Sermons 2006
"Interesting, this Good Shepherd!" Easter 4B, 7 May 2006, John 10:11-16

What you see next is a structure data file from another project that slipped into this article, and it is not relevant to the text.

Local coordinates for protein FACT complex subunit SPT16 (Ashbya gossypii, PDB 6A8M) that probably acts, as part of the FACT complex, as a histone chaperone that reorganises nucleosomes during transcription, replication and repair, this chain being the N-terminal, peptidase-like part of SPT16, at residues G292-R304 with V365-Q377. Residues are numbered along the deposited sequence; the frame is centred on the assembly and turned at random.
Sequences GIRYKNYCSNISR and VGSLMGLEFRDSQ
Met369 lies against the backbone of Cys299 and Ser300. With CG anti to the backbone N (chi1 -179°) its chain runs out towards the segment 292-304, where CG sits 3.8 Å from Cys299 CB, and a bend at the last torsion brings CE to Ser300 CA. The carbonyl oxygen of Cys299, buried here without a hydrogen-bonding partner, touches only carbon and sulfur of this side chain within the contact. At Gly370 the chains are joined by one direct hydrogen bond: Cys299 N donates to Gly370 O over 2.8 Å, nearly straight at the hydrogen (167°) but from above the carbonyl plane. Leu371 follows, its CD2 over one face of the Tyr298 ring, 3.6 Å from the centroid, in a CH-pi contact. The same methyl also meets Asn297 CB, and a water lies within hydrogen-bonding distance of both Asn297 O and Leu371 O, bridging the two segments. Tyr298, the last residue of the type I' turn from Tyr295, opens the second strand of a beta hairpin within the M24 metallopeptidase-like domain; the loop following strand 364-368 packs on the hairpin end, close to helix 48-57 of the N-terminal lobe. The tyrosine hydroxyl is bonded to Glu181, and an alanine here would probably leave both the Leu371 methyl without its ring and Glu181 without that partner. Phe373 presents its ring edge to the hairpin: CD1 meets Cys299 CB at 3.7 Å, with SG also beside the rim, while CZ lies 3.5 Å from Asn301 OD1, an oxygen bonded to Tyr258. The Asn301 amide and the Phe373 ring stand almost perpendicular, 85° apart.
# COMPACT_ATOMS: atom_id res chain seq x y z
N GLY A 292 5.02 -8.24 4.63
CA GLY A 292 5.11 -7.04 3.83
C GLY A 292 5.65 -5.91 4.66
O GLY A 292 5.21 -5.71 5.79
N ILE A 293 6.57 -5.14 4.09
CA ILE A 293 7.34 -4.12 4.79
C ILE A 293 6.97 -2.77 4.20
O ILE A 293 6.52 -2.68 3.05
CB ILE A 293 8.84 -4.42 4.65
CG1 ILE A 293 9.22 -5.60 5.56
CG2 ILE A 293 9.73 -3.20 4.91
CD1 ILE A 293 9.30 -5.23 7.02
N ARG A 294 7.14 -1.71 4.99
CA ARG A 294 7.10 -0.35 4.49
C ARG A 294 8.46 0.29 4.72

Home | "Light and Darkness", Christmas 2C, 31 December 2006, John 1:1-18 | Christmas Eve and Christmas Day 2006 | "What then shall we do?", Advent 3C , 17 December 2006, Luke 3:7-18 | "Luke's Gospel", Advent 1C, 3 Dec 2006, Luke 21:25-31 | Which Jesus? Proper 29B 2006, 26 November 2006, John 18:33-37 | Apocalypticism and Fundamentalism, Proper 28B, 19 Nov 2006, Daniel12; Mark 13:14-23 | "The Widow's Mite: All and Everything", Proper 27B, 12 November 2006, Mark 12:38-44 | "The Commandments to love God, Neighbor, One Another" Proper 26B, 5 November 2006, Mark 12:28-34 | "Sight -- and Seeing" Proper 25B, 29 October 2006, Mark 10:46-52 | "Baptism: Overwhelming Washing", Proper 24B, 22 October 2006 Mark 10:35-45 | "God's Transforming Love", Proper 23B, 15 October 2006, Mark 10:17-31 | "Divorce", Proper 22B, 8 February 2006, Mark 10: 2-9 | "Hard Sayings and Sharp Words", Proper 21B, 1 October 2006, Mark 9:38-43, 45, 47-48 | "First or Last?" Proper 20B, 24 September 2006, Mark 9:30-37 | "Unintended Consequences", Proper 19B, 17 September 2006, Mark 8:27-38 | "Ephphatha! Open up!" Proper 18B, 10 September 2006, Mark 7:31-37 | "Rituals", Proper 17B, 3 September 2006, Deuteronomy 4:1-9; Mark 7:1-8, 14-15, 21-23 | "Choices." Proper 16B, 30 August 2006, Joshua 24:1-2a, 14-25; John 6:60-69 | "Come to the Table." Proper 15B, 20 August 2006, John 6:53-59 | "Do not be afraid." Proper 12B, 30 July 2006, Mark6:45-52 | "General Convention and Jesus' Compassion", Proper 11B, 23 July 2006, Mark 6: 30-44 | "Basics for the Journey", Proper 10B, 16 July 2006, Mark 6:7-13 | "Jesus and Rejection", Proper 9B, 9 July 2006, Mark 6:1-6 | "Trust, Faith, and Belief" Proper 8B, 2 July 2006, Mark 5:22-43 | "Storms, Fear, and Faith" Proper 7B, 25 June 2006, Mark 4:35-41 | Mighty things from Small, Proper 6B, 18 June 2006, Mark 4:26-34 | Trinity, Pentecost 1, 11 June 2006, Exodus 3:1-6; John 3:1-16 | The King Jesus Fire-Baptized Holy Spirit Church, Pentecost , 4 June, Acts 2:1-11; Jn 20:19-23 | "That they may be one" General Convention 2006, Easter 7B 28 May 2006, John 5:9-15 | "Friends, friendship, and love" Easter 6B, 21 May 2006, John 15:9-17 | Mother's Day, two mothers' love!" Easter 5B, 14 April 2006, John 14:15-21 | "Interesting, this Good Shepherd!" Easter 4B, 7 May 2006, John 10:11-16 | "How do you prove you are alive?", Easter 3B, 30 April 2006, Luke 24:36b-48 | "Do you believe because...." Easter 2B, 23 April 2006, John 20:19-31 | "He goes before you to Galilee...." Easter B 2006, 16 April, Mark 16:1-8 | "Journey into darkness", Palm Sunday B, 9 April 2006. Mark 11:1-11, 14:32-15:47 | "Sir, we would see Jesus!" Lent 5B, 2 April 2006, John 12:20-33 | "Miracles and Faith, Ordinary and Not", Lent 4B 2006, 26 March 2006, John 6:4-15 | "Rage, Rampage, and Outrage", Lent 3B, 19 March 2006, John 2: 13-22 | "Images of the Cross", Lent 2B, 12 March 2006, Mark 8:31-38 | "Baptism, Temptation, Redemption," Lent 1B, 5 March 2005, Mark 1:9-13 | Ash Wednesday , 1 March 2006, Matthew 6:1-6, 16-21 | ""Nanny McPhee' and transfiguration", Epiphany Last B, Mark 9:2-9 | "Jesus, leprosy, and the law of Moses", Epiphany 6B, 12 February 2006, Mark 1:40-45 | "Healing, wholeness, forgiveness, and love", Epiphany 5B, 5 February 2006, Mark 1:29-39 | "Haints, Unclean spirits, and demons" Epiphany 4B, 22 January 2006, Mark 1:21-28 | Epiphany 3B, 22 January 2006, "God's Call -- and Our Response", Mark 1:14-20 | Epiphany 2B, 15 January 2006, "Call and Response", John 1:43-51 | Epiphany 1B, 8 January 2006, "The Baptism of our Lord -- and Ours", Mark 1:7-11 | The Holy Name, 1 January 2006, Luke 2: 15-21